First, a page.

``They think they can revive their cities if they make them `hip and cool,''' he says, referring to the street festivals, cafes, arts fairs, high-end boutiques and other yuppie delights that attract the young and single, the childless and rich.

``But that's not how cities last,'' he says. ``You can't build a long-term civic culture around transient populations.''

What any healthy city requires is a stable base of middle- class families. But the conditions necessary for attracting and keeping families are precisely what city planners ignore.

``They've forgotten the basics,'' Kotkin says. ``Are the schools good? Are the streets clean and safe? It's a lot easier to satisfy the yuppies with no kids than to fix the schools.''

And so city life, once the backbone of civilized social arrangements, devolves into just another ``niche lifestyle.''

Mixed Evidence

But can suburbs perform the essential functions of acculturation and community-building that cities once did? It's a question Kotkin explores in his latest book, ``The City: A Global History,'' [ed. note - published this month, April, 2005, by Modern Library Press] and he says the evidence for now is mixed.

Kotkin calls most of suburbia ``slurbs,'' vast stretches of undistinguished space choked with traffic and lined with commercial strips lacking character, charm, or -- most important of all -- a sense of civic identity that can bind their residents together.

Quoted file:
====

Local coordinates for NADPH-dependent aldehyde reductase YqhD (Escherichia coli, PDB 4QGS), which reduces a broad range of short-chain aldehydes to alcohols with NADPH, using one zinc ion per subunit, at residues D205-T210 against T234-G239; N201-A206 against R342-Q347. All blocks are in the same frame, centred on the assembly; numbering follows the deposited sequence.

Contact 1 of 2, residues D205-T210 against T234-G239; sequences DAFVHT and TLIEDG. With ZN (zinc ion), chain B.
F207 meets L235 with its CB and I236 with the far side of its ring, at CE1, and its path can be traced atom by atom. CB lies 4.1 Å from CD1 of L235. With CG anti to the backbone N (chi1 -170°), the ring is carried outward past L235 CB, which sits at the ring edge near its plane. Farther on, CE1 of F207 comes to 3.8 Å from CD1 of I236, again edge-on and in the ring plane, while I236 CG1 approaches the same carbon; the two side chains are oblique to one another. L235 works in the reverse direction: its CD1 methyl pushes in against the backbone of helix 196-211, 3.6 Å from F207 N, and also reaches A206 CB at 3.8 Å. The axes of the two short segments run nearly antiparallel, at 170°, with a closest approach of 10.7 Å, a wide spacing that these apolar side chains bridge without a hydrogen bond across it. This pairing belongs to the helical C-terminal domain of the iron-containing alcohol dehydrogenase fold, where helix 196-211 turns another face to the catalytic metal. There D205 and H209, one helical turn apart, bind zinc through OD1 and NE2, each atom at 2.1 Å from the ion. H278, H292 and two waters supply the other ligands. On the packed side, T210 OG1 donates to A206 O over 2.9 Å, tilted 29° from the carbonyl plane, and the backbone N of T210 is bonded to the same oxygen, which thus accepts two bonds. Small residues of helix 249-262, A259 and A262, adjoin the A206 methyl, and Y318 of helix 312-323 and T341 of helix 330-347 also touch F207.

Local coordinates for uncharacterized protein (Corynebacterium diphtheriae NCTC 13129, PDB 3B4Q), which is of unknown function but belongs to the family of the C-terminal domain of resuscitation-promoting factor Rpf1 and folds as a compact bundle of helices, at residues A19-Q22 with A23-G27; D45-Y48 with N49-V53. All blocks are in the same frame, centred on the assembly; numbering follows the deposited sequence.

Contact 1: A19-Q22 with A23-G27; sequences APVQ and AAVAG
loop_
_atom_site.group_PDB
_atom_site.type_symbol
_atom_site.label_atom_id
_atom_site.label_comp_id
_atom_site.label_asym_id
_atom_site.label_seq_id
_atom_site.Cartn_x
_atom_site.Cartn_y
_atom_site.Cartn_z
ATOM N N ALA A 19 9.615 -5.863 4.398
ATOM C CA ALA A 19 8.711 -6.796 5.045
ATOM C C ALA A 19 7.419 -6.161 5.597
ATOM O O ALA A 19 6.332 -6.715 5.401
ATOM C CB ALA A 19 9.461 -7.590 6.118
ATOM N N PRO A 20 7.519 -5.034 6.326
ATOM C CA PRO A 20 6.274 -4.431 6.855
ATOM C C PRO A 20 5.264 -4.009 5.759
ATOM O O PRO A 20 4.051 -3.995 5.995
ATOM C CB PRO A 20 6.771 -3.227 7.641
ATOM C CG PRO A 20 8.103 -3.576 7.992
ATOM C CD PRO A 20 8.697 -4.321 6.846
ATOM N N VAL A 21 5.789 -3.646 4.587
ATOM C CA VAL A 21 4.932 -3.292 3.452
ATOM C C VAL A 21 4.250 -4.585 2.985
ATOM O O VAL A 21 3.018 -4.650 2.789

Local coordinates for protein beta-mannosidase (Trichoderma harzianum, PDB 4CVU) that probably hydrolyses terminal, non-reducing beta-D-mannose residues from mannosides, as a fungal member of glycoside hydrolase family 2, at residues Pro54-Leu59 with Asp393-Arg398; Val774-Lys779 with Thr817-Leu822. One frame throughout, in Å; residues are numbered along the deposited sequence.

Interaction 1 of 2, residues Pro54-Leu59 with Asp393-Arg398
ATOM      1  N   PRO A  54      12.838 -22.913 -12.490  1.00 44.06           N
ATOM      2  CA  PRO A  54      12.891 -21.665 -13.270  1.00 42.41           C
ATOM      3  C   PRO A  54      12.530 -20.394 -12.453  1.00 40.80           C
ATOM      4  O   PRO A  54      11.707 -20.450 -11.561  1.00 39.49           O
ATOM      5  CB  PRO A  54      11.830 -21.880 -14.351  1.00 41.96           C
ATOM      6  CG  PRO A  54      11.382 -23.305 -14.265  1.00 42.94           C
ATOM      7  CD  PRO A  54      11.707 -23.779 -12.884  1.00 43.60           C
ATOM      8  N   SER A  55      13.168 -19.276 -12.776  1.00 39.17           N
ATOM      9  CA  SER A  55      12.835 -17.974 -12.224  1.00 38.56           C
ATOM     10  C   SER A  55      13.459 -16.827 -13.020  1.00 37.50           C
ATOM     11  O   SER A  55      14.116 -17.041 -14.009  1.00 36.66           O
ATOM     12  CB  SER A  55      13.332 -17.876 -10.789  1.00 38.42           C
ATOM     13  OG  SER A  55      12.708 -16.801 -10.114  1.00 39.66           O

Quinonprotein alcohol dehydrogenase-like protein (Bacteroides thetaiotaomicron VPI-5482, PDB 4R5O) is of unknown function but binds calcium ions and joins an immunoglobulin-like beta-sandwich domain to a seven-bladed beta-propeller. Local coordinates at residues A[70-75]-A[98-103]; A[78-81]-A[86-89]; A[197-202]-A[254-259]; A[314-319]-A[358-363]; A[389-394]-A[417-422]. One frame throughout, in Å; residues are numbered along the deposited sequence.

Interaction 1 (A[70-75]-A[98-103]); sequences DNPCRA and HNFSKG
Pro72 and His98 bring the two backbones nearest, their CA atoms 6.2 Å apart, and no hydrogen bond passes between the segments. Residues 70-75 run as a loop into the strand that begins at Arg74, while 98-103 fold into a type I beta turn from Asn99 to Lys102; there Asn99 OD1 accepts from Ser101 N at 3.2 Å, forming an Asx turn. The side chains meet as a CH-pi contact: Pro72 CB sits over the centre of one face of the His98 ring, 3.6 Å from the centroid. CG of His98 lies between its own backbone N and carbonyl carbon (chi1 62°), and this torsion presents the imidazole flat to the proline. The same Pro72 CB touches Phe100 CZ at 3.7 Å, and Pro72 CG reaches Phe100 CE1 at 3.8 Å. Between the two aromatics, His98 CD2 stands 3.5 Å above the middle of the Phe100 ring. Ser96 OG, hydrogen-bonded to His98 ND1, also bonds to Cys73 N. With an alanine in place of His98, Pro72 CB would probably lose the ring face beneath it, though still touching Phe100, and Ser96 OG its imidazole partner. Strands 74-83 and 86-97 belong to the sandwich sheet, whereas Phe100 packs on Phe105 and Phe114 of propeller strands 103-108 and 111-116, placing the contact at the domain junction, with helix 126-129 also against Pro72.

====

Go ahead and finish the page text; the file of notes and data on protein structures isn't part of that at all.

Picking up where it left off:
On the other hand, some suburbs now reflect the influence of the new urbanists, planners who favor suburbs with walkable downtowns, open space and accessible cultural institutions.

`Not in the Cities'

Even so, for many of us, the suburbs will require a lot of getting used to. What's to happen to those ``hip and cool'' city- lovers who, over the next generation, may be pulled to the suburbs by professional necessity, as the social and economic center of gravity continues to shift?

At Southern California Institute of Architecture where Kotkin teaches, he says, ``I hear my students talk about all the great projects they're going to do in cities after they graduate. And I have to tell them: Wait a minute. You're architects and designers and urban planners. Where do you think you're going to be working in the 21st century? Sorry, but it's not in the cities.''

He says they look at him, disbelieving and horrified. They have seen the future. And it's the suburbs.

As for Kotkin, he was born in New York City and now lives in a suburb of Los Angeles.